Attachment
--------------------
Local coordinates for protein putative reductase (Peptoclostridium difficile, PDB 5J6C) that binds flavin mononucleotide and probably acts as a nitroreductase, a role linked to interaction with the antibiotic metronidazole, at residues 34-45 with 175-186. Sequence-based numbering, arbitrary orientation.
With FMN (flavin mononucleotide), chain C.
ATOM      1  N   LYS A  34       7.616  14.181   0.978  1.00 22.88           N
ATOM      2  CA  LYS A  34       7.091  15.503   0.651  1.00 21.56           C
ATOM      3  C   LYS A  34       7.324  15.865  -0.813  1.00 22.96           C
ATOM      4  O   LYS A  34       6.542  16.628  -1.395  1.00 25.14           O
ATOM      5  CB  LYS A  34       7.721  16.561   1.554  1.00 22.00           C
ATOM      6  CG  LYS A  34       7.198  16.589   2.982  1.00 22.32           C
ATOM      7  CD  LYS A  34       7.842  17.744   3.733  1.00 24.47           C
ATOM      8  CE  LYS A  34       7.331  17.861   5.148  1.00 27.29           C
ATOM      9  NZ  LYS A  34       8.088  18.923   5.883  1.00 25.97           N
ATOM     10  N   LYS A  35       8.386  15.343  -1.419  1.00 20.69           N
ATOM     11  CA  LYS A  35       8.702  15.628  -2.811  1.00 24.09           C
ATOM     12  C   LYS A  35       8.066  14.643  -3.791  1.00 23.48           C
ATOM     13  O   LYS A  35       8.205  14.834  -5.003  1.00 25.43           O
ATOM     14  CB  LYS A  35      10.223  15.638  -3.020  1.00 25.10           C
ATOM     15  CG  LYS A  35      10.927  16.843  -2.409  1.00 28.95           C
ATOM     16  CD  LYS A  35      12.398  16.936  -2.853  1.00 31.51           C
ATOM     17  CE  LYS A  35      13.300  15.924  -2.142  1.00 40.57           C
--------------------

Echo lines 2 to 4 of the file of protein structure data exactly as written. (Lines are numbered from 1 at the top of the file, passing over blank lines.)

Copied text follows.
With FMN (flavin mononucleotide), chain C.
ATOM      1  N   LYS A  34       7.616  14.181   0.978  1.00 22.88           N
ATOM      2  CA  LYS A  34       7.091  15.503   0.651  1.00 21.56           C